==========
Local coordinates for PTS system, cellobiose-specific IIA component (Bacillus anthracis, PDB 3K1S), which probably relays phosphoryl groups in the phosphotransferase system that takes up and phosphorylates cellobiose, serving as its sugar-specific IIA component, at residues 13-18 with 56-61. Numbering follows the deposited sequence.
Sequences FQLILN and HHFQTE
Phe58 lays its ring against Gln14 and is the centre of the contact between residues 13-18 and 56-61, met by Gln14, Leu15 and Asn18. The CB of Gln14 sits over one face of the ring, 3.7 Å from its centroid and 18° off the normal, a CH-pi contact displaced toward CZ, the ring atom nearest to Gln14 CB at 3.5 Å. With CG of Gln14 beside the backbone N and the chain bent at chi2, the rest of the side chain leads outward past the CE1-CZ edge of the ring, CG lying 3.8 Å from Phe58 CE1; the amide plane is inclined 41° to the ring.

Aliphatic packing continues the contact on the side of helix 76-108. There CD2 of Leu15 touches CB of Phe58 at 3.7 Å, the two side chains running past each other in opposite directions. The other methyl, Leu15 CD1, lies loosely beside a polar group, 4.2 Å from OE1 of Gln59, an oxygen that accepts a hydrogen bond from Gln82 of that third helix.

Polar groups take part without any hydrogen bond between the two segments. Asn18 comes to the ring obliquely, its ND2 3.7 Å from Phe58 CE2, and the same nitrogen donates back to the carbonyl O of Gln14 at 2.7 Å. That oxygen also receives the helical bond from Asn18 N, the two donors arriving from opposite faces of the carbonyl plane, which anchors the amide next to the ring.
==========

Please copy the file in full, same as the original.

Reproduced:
Local coordinates for PTS system, cellobiose-specific IIA component (Bacillus anthracis, PDB 3K1S), which probably relays phosphoryl groups in the phosphotransferase system that takes up and phosphorylates cellobiose, serving as its sugar-specific IIA component, at residues 13-18 with 56-61. Numbering follows the deposited sequence.
Sequences FQLILN and HHFQTE
Phe58 lays its ring against Gln14 and is the centre of the contact between residues 13-18 and 56-61, met by Gln14, Leu15 and Asn18. The CB of Gln14 sits over one face of the ring, 3.7 Å from its centroid and 18° off the normal, a CH-pi contact displaced toward CZ, the ring atom nearest to Gln14 CB at 3.5 Å. With CG of Gln14 beside the backbone N and the chain bent at chi2, the rest of the side chain leads outward past the CE1-CZ edge of the ring, CG lying 3.8 Å from Phe58 CE1; the amide plane is inclined 41° to the ring.

Aliphatic packing continues the contact on the side of helix 76-108. There CD2 of Leu15 touches CB of Phe58 at 3.7 Å, the two side chains running past each other in opposite directions. The other methyl, Leu15 CD1, lies loosely beside a polar group, 4.2 Å from OE1 of Gln59, an oxygen that accepts a hydrogen bond from Gln82 of that third helix.

Polar groups take part without any hydrogen bond between the two segments. Asn18 comes to the ring obliquely, its ND2 3.7 Å from Phe58 CE2, and the same nitrogen donates back to the carbonyl O of Gln14 at 2.7 Å. That oxygen also receives the helical bond from Asn18 N, the two donors arriving from opposite faces of the carbonyl plane, which anchors the amide next to the ring.